Suspense or mystery is one genre that the Hindi film industry does not explore too often. ‘Kahaani’ came at a point when director Sujoy Ghosh was going to throw a low in his career. His last two films ‘Aladin’ and ‘Home Delivery’ had bombed at the box office. Not only did ‘Kahaani’ resurrect Sujoy’s career, it also turned out to be one of the best thrillers made in Bollywood. Almost five years later, the director and the original film’s leading lady Vidya Balan are back with ‘Kahaani 2: Durga Rani Singh’, which is a sequel-in-spirit (and not a film that takes the narrative of the first part forward). The trailer gave us the chills and we hoped the film manages to create at least a part of the magic that ‘Kahaani’ created four years back.
Vidya Sinha (Vidya Balan) is a single mother residing in Chandan Nagar, a quaint town in West Bengal, with her fifteen-year-old daughter Mini. Vidya tries to save as much as she can from her modest earnings so that she can get Mini, who is paralyzed from under the waist, operated in America. One day, after coming back from work Vidya finds her missing. The wheelchair is there in the house but Mini is nowhere to be seen. Soon enough, she gets a call from a stranger which reaffirms her fear of Mini being kidnapped. Vidya sprints towards a place where the kidnapper has called her and in the process, meet with an accident which lands her in a coma. Sub-inspector Inderjeet Singh, who has recently been transferred to Chandan Nagar, visits her in the hospital and is shocked to see her as Vidya seems to resemble Durga Rani Singh, a woman he used to know a long time back.
‘Kahaani 2’ deals with the serious issue of child sexual abuse and Sujoy weaves a story around this subject with utmost sensitivity. Not too many filmakers have had the gumption to make a film based on this subject and kudos to Sujoy for taking up this issue in the second installment of a highly successful film. The story moves across three towns/cities – Kalimpong, Chanda Nagar and Kolkata. Just like ‘Kahaani’, Sujoy seems to be very careful in his attempt to get the feel and ambience of the location or milieu right. You feel like you are a part of the characters’ lives and the place they live in. The first half of the film runs at a brisk pace, introducing you to characters and unfolding events quickly. By the time the interval point comes, you ponder on several possibilities that the film could lead you towards.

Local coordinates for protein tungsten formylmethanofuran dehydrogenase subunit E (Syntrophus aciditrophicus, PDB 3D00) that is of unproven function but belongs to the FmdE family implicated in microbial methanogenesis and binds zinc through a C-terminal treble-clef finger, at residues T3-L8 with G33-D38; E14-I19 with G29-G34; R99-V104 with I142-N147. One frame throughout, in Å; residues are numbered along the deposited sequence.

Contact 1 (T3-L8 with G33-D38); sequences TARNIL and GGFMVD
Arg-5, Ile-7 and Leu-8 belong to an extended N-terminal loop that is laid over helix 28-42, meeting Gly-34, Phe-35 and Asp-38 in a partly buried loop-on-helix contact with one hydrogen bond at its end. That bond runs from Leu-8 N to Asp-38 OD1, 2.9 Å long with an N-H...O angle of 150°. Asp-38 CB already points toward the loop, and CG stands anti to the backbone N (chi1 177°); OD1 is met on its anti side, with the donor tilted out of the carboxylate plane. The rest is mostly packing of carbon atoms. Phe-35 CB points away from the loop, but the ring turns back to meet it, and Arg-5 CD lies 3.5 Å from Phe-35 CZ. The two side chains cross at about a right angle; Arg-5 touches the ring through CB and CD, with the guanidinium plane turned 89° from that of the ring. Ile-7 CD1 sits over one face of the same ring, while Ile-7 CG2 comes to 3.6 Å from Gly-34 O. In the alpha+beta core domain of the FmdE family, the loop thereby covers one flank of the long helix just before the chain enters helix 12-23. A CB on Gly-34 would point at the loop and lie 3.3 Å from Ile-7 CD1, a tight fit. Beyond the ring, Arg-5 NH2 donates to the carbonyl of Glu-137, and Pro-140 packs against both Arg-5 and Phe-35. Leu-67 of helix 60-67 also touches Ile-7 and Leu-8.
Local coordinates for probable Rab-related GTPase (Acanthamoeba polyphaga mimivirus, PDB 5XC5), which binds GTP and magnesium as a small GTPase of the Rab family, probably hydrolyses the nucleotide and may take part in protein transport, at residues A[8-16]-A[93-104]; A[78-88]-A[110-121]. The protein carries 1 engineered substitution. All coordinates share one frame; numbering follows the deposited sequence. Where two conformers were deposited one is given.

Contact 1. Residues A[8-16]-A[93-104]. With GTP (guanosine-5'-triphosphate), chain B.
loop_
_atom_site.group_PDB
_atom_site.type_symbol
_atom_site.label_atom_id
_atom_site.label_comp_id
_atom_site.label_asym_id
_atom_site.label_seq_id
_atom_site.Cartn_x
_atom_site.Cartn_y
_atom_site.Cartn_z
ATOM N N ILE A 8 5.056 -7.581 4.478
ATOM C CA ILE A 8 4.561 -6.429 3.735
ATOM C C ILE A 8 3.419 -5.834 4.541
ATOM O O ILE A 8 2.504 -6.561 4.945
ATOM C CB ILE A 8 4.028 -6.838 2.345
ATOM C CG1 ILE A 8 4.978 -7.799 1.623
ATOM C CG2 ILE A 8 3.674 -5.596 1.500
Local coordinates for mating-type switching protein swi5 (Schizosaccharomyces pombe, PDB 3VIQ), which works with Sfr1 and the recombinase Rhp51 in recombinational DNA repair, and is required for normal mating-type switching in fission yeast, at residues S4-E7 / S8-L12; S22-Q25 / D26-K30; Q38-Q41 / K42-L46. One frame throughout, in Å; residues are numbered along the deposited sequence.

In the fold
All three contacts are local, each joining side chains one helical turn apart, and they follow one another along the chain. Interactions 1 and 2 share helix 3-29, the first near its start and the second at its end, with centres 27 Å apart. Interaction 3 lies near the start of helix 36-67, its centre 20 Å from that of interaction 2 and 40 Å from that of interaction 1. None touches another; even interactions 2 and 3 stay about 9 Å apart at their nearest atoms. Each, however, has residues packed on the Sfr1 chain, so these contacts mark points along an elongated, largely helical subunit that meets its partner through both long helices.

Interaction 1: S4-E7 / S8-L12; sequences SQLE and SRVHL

The second half of the film is the point where the film takes a dip. The narrative becomes slow and throws up a few scenes which seem implausible. The altercation between Durga and the antagonists is barely exciting. The fact that Durga calls the police station, introduces herself, tells a cop that she would like to talk to Sub-inspector Inderjeet Singh, is a giveaway to a major twist that unravels towards the end. You wonder why she introduced herself with her real name. If the audience is smart enough to see through this loophole, one can see it coming from a mile’s distance.
Vidya Balan is first-rate as Vidya Sinha/Durga Rani Singh. Though ‘Kahaani’ provided her with a better character graph, this film, nonetheless, offers a role worthy of her talent. Arjun Rampal delivers a wonderfully restraint performance as Sub-Inspector Indrajeet Singh. One wonders why filmmakers don’t cast him in such understated roles. Casting against type can sometimes do wonders. The idea of getting Jugal Hansraj to play a negative role turns out to be a masterstroke. Jugal does a very good job as an actor and one would definitely like to see him on the big screen more often. Kharaj Mukherjee, who had played a similar role in ‘Kahaani’, delivers a delightful performance. Tota Roy Choudhury, who was seen in Sujoy’s short film ‘Ahalya’, plays a nice, brief role as Durga’s caring boyfriend. Amba Sanyal is good as Mrs. Dewan. Naisha Khanna (younger Mini) and Tunisha Sharma (older Mini) play their parts well. Manini Chadha makes a confident debut as Indrajeet Singh’s wife.
Sujoy Ghosh gives the film an eerie feel for most of its part and skillfully unravels the mystery slowly as the narrative moves forward. As a writer, along with co-writer Suresh Nair, should have had more control on the script which goes haywire in several points in the second half. The antagonist which came across as very powerful in the beginning, fails to bring to the fore much menace because of the sub-standard writing. The climax, though not as powerful as that of the first part, has its moments. Mukesh Chhabra pulls off one of the best ensemble of actors one has seen in any film this year.
‘Kahaani 2’ is not a patch on ‘Kahaani’ but as a standalone film, it packs in enough thrills and makes for an engaging viewing. This is far from being the disappointment that the Sujoy Ghosh produced ‘TE3N’, released earlier this year, was. This is one of the better films to be made in a genre that the industry does not really tap into.